Carnegie Mellon Engineering

MSE Seminar Series: "The Evolution of Strong, Fast, Powerful, Durable and Cheap Polymer Artificial Muscles From Carbon Nanotube Muscles"

February 17, 11:30 a.m. — 12:30 p.m.
2315 Doherty Hall

Materials Science & Engineering Seminar Series

Ray H. Baughman, Ph.D.
Nano Tech Institute
The University of Texas at Dallas


Three successive generations of twist-spun artificial muscles are described that provide both torsional and tensile actuation. Our first generation of twist-spun muscles, which are electrochemically powered by volume changes induced by double-layer charge injection, provide torsional rotation speeds of 590 rpm, and torsional strokes of 250° per millimeter of actuator length, which is 1000 times that for earlier artificial muscles. Our second generation muscles, which require no electrolyte and are based on guest-infiltrated carbon nanotube yarns, can torsionally actuate at 11,500 rpm and deliver 85 times higher power density during contraction than natural muscles. Our third generation muscles, which are thermally, electrothermally, or chemically powered polymer fibers, can rotate at 100,000 rpm, contract by up to 49%, generate 5 times the gravimetric power of a car engine, lift 100 times heavier loads than the same length and weight human muscle, or actuate at 7.5 cycles/s for millions of cycles. These polymer muscles can be cheaply made from fishing line or sewing thread. The strokes of these polymer muscles has be increased to a remarkable ±9000% and their applications in areas as diverse as thermal energy harvesting and comfort-adjusting textiles will be described. This work resulted from collaboration between The University of Texas at Dallas, The University of Wollongong (Australia), Hanyang University (South Korea), The University of British Columbia (Canada), and Namık Kemal University (Turkey).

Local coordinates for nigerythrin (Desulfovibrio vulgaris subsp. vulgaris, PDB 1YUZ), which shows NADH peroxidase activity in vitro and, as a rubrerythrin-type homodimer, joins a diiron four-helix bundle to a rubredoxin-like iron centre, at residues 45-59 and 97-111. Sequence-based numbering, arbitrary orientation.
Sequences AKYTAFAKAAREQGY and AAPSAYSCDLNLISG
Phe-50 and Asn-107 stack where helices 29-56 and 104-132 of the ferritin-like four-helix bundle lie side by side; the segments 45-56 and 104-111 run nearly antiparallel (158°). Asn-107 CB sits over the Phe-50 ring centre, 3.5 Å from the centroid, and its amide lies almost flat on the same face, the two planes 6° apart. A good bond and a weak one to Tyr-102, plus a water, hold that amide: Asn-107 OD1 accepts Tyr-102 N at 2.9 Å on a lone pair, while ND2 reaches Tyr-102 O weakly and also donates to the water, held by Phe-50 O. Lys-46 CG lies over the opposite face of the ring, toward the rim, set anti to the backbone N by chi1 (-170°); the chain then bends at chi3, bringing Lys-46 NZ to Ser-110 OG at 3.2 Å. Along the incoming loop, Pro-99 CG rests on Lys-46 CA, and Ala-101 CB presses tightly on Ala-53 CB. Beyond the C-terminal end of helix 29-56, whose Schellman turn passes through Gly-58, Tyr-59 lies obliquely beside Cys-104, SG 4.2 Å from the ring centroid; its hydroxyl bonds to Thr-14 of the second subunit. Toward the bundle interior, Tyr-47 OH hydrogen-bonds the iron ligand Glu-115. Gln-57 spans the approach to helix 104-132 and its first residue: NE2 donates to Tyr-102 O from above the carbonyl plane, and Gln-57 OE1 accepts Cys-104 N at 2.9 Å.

Ray Baughman became the Robert A. Welch Professor of Chemistry and Director of the NanoTech Institute at the University of Texas in Dallas in August 2001, after 31 years in industry. He is a Member of The National Academy of Engineering and The Academy of Medicine, Engineering and Science of Texas; a foreign member of the European Academy of Sciences; a Fellow of the Royal Society of Chemistry, the National Academy of Inventors, and the American Physical Society; an Academician of The Russian Academy of Natural Sciences; an honorary professor of 7 universities in China; and is on editorial or advisory boards of Science and other journals. Ray has 80 issued US patents and 415 refereed publications, with over 31,200 citations and an H-index of 79.

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